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April 30, 1933 - Image 4

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Publication:
The Michigan Daily, 1933-04-30

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THE MICHIGAN DAILY

z APRIL 30, 1

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THE MICHIGAN DAILY

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lo ,INE " 0c 7 1. 1 ' iJ" J' nrr n, l f n, p r nA1 ~ M'<.«'t"" ' a"'' ^'", A
PFbllshcd evey morning except Monday during the
'Uni;rsity year and Summer Session by the Board in
control of Student Publications.
Nember of the Western Conference Editorial Associa-
tion and the Big Ten News Service.
. MEMBER OF THE ASSOCIATED PRESS
The Associated Press is exclusively entitled to the use
for -republication of all news dispatches credited to it or
not, otherwise credited in this .paper and the local news
published herein. All rights of republication of special
dispatches are reserved.
Entered at the Post Office at Ann Arbor, Michigan, as
second class matter. Special rate of postage granted by
Third Assistant Postmaster-General.
Subscription during summer by carrier, $1.00; by mail,
$1.50. During regular school year by carrier, $4.00; by
,mall, $4.50.
Offices: Student Publications Building, Maynard Street,
,Ann Arbor, Michigan. Phone 2-1214.
Representatives: College Publications Representatives,
Inc., 40 East Thirty-Fourth Street, New York City; 80
y ton Street, Boston; 612 North Michigan Avenue,
FDITOIAL STAFF
eflone 4925
ANACIG D OR ...............FRANK B. GILBRETH
C I i 'R....................... KARL SEIFFERT
SPOT' ED .OR.............. .JOHN W. THOMAS
WOME'S EDITOR.............MARGARET O'BRIEN
ASSISTANT ,WOMEN'S EDITOR......MIRIAM CARVER
NIGHT EDITORS: Thomas Connellan, John W. Pritchard,
Joseph A. Renihan, C. Hart Schaaf, Brackley Shaw,
Glenn R. Winters,
:PORTS ASSISTANTS: Fred A. Huber, Albert Newman.
FPPORTERS: Charles Baird, A. Ellis Ball, Donald R.
c . Richard Boebel, Arthur W. Carstens, Ralph G.
Coul1mr. Erold A. Daisher, Caspar S. Early, Waldron
, d Evans, William G. Ferris, Sidney Frankel,
hlian n. Robert D. Guthrie, John C. Healey,
iu George M. Holmes, Joseph L. Karpin-
:i, M Kuwi Matthew Lefkowitz, Manuel Levin,
Irving Lev , David G. MacDonald, Proctor McGeachy,
d~ia y Mcye:. Joel P. Newman, John O'Connell, Ken-
nit Parker, Paul W. Philips, George Quimby, Floyd
N .V Wiiam Reed, Edwin W. Richardson, Rich-
ard Rome, H. A. Sanders, Robert E. Scott, Adolph
Shapiro, Marshall D. Silverman, Wilson L. Trimmer,
George Van Vleck, Philip Taylor Van Zile, William
Weeks, Guy M, Whipple, Jr.
Dorothy Adams, Barbara Bates, Marjorie Beck, Eleanor
B. Blum, Frances Carney, Betty Connor, Ellen Jane
Cooley, Margaret Cowie, Adelaide Crowell, Dorothy
Dishman, Gladys M. Draves, Jeanette Duff, Dorothy
Gies, Carol J. Hanan, Jean Hanmer, Florence Harper,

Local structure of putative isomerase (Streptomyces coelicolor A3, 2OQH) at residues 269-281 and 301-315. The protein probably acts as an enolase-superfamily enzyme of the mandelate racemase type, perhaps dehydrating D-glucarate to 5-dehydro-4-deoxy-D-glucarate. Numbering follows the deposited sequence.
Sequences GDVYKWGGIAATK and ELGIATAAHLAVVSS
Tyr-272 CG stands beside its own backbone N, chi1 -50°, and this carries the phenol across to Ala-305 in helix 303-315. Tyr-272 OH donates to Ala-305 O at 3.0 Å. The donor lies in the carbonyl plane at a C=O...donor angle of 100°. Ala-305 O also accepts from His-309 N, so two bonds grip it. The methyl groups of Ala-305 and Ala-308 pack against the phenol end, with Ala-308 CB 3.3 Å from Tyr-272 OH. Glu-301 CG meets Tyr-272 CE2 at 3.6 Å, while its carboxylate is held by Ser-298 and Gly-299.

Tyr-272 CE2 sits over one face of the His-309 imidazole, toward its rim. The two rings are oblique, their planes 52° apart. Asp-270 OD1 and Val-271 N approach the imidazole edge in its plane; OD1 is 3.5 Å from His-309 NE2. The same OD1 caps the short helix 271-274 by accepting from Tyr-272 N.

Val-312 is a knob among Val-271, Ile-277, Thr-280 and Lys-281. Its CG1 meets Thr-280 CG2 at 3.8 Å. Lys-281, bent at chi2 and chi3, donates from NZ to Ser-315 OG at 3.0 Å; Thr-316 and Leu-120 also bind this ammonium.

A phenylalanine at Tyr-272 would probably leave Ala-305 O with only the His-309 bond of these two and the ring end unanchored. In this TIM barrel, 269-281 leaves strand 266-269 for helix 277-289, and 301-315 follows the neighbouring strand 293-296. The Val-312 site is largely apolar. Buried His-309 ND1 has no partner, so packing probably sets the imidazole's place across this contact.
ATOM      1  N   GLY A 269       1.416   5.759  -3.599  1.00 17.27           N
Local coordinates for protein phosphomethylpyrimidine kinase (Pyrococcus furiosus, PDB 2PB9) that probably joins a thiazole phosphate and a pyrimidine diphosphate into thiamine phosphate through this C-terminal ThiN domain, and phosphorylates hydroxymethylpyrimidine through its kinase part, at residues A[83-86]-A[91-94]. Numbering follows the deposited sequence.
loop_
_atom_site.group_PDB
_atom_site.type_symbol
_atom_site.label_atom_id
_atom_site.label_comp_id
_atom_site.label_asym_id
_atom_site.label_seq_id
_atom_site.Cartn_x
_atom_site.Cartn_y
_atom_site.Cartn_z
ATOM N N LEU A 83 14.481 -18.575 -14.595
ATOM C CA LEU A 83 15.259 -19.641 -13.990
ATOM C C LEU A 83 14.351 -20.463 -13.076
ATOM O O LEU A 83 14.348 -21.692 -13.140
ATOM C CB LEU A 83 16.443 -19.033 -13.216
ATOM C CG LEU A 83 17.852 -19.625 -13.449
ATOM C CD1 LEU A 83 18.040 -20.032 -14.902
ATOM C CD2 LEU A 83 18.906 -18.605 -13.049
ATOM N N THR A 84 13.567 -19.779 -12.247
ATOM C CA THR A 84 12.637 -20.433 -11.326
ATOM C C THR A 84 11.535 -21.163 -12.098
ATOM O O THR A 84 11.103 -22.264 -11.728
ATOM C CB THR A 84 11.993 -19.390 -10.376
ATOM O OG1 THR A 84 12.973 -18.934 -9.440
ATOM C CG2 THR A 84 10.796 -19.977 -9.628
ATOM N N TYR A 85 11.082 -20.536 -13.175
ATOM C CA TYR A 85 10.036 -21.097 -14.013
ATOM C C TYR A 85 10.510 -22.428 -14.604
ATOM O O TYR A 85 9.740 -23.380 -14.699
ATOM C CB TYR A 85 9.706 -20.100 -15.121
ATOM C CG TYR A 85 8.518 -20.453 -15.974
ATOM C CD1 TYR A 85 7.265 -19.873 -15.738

Marie Held, Margaret Hiscock, Eleanor Johnson, Lois
Jotter, Hilda Laine, Helen Levison, Kathleen MacIntyre,
Josephine McLean, Anna Miller, Mary Morgan, Marjorie
Morrison, Marie Murphy, Mary M. O'Neill, Margaret D.
hailan. Jane Schneider, Barbara Sherburne, Mary E.
Simpson. Ruth Sonnanstine, Margaret Spencer, Miriam
P. Stark, Marjorie Western.
BUSINESS STAFF
Telephone 2-1214
USINESS MANAGER ...............B BYRON C. VEDDER
CRDTMANAGER....... ...HARRY R. BEGLEY
WOMEN'S ,BUSINESS MANAGER.......Donna C. Becker
D)EPARTMENT MANAGERS: Advertising, W. Grafton Sharp
Advertising Contracts, Orvil Aronson; Advertising Serv-
ice, Noel Turner; Accounts, Bernard E. Schnacke; Cir-
culation, Gilbert E. Bursley; Publications, Robert E.
Finn.
ASSISTANTS: John Bellamy, Gordon Boylan, Allen Cleve-
land, Jack Efroymson, Fred Hertrick,Joseph Hume,
Allen Knuusi, Russell Read, Lester Skinner, Robert
Ward, Meigs W. Bartmess, William B. Caplan, Willard
Cohodas, R. C.' Devereaux, Carl J. Fibiger, Albert
Gregory, Milton Kramer, John Marks, John I. Mason,
John P. Ogden, Robert Trimby, Bernard Rosenthal,
.Joseph Rothbard, Richard Schiff, George R. Williams.
Elizabeth Aigler, Jane Bassett, Beulah Chapman, Doris
Gmmy, Billie Griffiths, Catherine McHenry, May See-
fried, Virginia McComb, Meria Abbot, Betty Chapman,
Lillain Fine, Minna Giffen, Cecile Poor, Carolyn Wose.
SUNDAY, APRIL 30, 1933

when most current debts were contracted. In the
face of what has happened in Iowa and what it
:,agurs it is difficult to understand how practical-
;mninded persons can any longer argue against re-
flation.
One of the most significant aspects of the
trouble in Iowa was that the mob apparently
moved without a leader. When times become so
hard that a group of men will act the way they
did, spontaneously and without demagogic goad-
ng, no one can exaggerate the seriousness of the
situation.
The uprising in Iowa was but one of a series
that has occurred during the past year through
the length and breadth of the land. Its cause lay
partly in crop failures, chiefly in the present vi-
cious deflation which has brought previous dis-
content to a head. It was in no way an isolated
example of what is happening under current con-
ditions which demand the unjust repayment of
debts in money harder to get than that which was
loaned.
No one defends the action of the Iowa farmers
in using violence to halt the proceedings of a duly
constituted court of law. Under democratic gov-
ernment there should never be an excuse for the
people to resort to force to carry out their will.
But defendable or undefendable, the uprising took
place, and the unrest of which it was sympto-
matic cannot be denied.